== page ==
Should Comcare foot the bill for Hydrotherapy Treatment in France?

Date: July 15, 2020


SRFR and Comcare [2020] AATA 378.


Key Points:



SRFR suffered from long-term eczema and atopic dermatitis, as well as being allergic to dust mite, mould and grasses.  She had an accepted claim for workers’ compensation in respect of “aggravation of contact dermatitis and other eczema”.

In September 2016, SRFR attended the Avene Centre in Montpellier, France for thermal treatment. She later submitted a form claiming compensation for hydrotherapy treatment at the Avene Centre, associated flights, accommodation and car hire expenses. The claim for these items totaled $5,793.91.

Comcare denied liability to pay compensation for the medical treatment and associated expenses under section 16 of the Safety, Rehabilitation and Compensation Act 1988 (Cth) (the SRC Act).  This decision was affirmed on reconsideration and SRFR sought further review at the Tribunal.


The Decision:

Section 16 of the SRC Act deals with compensation in respect of medical expenses and relevantly provides that Comcare will fund the cost of treatment which is reasonable for the employee to obtain in the circumstances and obtained in relation to an accepted injury.

Comcare conceded that hydrotherapy treatment at the Avene Centre constituted medical treatment obtained in relation to the injury, for the purpose of section 16 of the SRC Act.

The key issue before the Tribunal was whether it was reasonable for SRFR to obtain the hydrotherapy treatment at the Avene Centre, in the circumstances.

Dr Megan Andrews, Consultant Dermatologist, believed that the Avene expenses were not reasonable medical treatment in the circumstances. She explained that although the Avene Centre was useful in the management of atopic dermatitis, at the time SRFR sought treatment, she was experiencing an allergic flare of her eczema/dermatitis. Dr Andrews outlined a course of treatment that SRFR could have undertaken in Australia, which would have targeted SRFR’s allergic contact dermatitis.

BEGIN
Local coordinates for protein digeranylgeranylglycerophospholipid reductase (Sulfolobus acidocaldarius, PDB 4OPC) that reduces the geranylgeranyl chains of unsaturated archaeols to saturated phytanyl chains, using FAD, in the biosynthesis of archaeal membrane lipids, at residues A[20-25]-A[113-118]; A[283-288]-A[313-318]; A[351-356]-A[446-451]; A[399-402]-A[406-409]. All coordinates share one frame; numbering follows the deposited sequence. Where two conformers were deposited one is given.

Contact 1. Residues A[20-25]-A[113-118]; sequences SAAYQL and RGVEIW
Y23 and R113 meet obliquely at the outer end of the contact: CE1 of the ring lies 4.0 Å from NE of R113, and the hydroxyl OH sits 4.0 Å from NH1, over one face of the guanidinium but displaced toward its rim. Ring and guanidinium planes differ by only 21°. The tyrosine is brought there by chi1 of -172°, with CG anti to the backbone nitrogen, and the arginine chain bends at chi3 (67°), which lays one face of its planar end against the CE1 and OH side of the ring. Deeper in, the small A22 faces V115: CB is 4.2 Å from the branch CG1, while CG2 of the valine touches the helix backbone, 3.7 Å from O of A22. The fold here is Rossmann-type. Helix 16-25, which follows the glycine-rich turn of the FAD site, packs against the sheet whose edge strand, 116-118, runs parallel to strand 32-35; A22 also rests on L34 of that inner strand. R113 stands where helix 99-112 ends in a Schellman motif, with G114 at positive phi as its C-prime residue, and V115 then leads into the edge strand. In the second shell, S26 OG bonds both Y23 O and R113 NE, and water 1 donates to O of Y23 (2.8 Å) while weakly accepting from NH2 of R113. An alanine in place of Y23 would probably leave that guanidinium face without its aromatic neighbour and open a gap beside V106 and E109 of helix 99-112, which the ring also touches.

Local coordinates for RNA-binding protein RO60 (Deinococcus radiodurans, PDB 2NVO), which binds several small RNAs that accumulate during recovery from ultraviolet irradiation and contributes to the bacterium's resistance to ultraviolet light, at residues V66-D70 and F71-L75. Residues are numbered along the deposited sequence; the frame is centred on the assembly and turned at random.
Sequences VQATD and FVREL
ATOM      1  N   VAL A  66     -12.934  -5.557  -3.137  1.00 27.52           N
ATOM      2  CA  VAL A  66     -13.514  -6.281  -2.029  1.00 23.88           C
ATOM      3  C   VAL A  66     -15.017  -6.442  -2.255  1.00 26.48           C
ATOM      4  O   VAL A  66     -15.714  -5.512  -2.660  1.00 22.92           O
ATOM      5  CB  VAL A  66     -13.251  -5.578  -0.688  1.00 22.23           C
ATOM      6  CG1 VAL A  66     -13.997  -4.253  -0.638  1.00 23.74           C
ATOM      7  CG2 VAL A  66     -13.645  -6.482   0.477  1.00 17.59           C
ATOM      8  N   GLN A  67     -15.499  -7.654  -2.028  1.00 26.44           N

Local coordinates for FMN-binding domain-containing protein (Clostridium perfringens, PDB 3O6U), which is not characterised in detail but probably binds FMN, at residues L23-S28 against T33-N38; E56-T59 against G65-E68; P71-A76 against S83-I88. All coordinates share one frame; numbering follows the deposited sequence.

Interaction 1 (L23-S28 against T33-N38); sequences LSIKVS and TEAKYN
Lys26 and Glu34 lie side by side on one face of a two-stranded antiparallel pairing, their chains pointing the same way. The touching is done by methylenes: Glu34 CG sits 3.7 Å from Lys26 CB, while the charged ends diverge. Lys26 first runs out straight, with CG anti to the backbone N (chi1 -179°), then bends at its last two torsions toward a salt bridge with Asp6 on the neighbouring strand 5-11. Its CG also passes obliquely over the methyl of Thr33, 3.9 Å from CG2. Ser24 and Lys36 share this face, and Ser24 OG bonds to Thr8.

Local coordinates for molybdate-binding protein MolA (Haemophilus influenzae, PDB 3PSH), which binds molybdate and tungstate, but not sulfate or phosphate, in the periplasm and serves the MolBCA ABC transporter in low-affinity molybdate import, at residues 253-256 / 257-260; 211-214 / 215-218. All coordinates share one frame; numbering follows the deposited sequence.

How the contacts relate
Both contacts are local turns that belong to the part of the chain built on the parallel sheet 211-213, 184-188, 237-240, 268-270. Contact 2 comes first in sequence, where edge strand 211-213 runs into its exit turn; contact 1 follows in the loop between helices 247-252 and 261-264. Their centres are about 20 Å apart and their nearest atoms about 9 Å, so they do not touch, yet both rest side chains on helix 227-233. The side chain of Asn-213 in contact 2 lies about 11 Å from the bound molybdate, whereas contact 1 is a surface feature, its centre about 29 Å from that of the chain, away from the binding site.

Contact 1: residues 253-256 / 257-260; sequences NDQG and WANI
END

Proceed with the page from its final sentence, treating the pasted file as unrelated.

SRFR submitted that the cost of her treatment was reasonable in comparison to six weeks of her salary when needed time off from work, as well as the products, specialist fees, and household expenditure which went towards treating her condition. She contended that the decisions in Holt[i] and Rope[ii] did not apply in the circumstances because the Avene Centre treatment was not available in Australia. SRFR submitted that Dr Andrews did not present any medical evidence to the Tribunal that the treatment was not effective in treating allergic reactions.

Comcare contended that the cost of treatment claimed was much higher than potential alternative treatments. Comcare relied on the opinion of Dr Andrews that alternative treatment was available in Australia, which would have been appropriate for SRFR’s condition at the time. Comcare submitted that SRFR had failed to point to any specialist medical evidence in relation to side effects or potential treatments which contradicted Dr Andrews’ evidence regarding SRFR’s personal circumstances.

The Tribunal concluded that the evidence of SRFR’s general practitioner, Dr Susan Andersen, while supportive of her, did not of itself constitute Dr Anderson recommending, referring or prescribing that she undertake the Avene Centre treatment. The Tribunal was not satisfied that the Avene Centre treatment was reasonable for the employee to obtain, in the circumstances, pursuant to section 16 of the SRC Act.  Accordingly, the decision under review was affirmed.


Lessons Learnt:

The Tribunal will undertake a cost/benefit analysis of medical treatment when determining whether it is reasonable in the circumstances. In this decision, the Tribunal maintained the previous positions expressed in Holt and Rope.



Claire Tota                                                                      Lauren Bishop
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[i] Comcare v Holt [2007] FCA 405

[ii] Comcare v Rope (2004) 135 FCR 443; [2004] FCA 540


Download PDF:  SRFR and Comcare

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